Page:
Katherine:

Absolutely. It sounds like each person’s situation is unique and should be considered before making any treatment choices. Can you talk about how the results of these tests may affect prognosis and treatment?

Dr. Mascarenhas:

So, we do have risk stratification systems that we use for essential thrombocythemia, polycythemia vera, and myelofibrosis. I’ll talk about myelofibrosis because that’s probably a little bit more of a complex and sophisticated model. It’s also changing, and we update it frequently. And, these models are imperfect, so I always warn patients to not put all of their money in one basket when we talk about risk stratification. They broadly help us understand where a patient is in their disease course. So, for example, in myelofibrosis, historically, the DIPSS, the Dynamic International Prognostic Scoring System is used, which considered five clinical variables that have been shown to be independently prognostic. So, at age over 65, the presence of blasts or circulating immature cells in the peripheral blood, anemia, hemoglobin less than 10, symptoms, fevers, night sweats, weight loss or a high white count over 25,000, you those points up.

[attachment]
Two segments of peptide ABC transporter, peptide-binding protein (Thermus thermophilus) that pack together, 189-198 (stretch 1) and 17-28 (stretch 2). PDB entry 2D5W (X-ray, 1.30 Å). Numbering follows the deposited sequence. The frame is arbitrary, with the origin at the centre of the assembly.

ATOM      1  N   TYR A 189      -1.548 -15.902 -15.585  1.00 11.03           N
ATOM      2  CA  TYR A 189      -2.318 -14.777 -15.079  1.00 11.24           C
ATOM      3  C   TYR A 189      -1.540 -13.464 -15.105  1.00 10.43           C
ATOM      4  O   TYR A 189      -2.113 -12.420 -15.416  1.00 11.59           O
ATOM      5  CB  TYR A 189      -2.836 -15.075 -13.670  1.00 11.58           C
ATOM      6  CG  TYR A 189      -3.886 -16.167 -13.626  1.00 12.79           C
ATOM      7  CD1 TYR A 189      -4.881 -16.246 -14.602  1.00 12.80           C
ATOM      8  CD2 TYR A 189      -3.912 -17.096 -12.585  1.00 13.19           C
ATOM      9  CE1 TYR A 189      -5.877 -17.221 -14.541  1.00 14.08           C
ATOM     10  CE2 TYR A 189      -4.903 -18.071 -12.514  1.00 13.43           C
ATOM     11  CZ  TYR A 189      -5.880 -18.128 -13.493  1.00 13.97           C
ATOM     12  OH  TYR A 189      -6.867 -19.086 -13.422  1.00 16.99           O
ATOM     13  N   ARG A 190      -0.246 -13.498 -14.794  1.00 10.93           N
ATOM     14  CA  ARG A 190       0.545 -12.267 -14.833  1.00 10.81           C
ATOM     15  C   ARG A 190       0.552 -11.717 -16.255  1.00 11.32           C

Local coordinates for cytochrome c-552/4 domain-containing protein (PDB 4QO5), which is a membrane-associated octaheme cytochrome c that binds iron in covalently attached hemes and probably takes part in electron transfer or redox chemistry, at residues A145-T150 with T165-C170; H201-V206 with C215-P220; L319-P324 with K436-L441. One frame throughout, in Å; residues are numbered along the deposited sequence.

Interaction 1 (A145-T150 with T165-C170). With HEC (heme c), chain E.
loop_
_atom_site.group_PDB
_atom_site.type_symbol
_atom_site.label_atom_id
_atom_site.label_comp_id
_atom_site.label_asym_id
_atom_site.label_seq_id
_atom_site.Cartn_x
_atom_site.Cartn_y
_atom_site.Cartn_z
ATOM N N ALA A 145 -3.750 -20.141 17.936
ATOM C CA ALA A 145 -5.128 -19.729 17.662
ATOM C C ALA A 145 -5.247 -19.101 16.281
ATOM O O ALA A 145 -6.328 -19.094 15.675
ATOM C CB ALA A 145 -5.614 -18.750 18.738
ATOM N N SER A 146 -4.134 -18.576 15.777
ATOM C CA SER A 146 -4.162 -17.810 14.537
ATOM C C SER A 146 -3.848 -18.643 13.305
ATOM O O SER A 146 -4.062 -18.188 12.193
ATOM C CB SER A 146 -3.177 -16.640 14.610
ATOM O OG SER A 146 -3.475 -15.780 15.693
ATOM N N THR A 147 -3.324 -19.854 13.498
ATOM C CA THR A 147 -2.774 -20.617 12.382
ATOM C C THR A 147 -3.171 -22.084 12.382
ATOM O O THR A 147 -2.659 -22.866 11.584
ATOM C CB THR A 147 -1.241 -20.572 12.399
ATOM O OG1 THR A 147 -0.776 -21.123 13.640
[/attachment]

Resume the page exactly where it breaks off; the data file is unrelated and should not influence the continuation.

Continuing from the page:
And patients can do this online. There are calculators that you can calculate your DIPSS score. And, you’ll see that there are four different risk groups that range from low risk to high risk, and they are associated with median survivals. We now know that mutations influence those, have influence on prognosis. So, there are a group of high molecular risk mutations like ASXL1, SRSF2, IDH1/2. So, there are mutations that also have prognostic significance, and we incorporate them into the decision-making.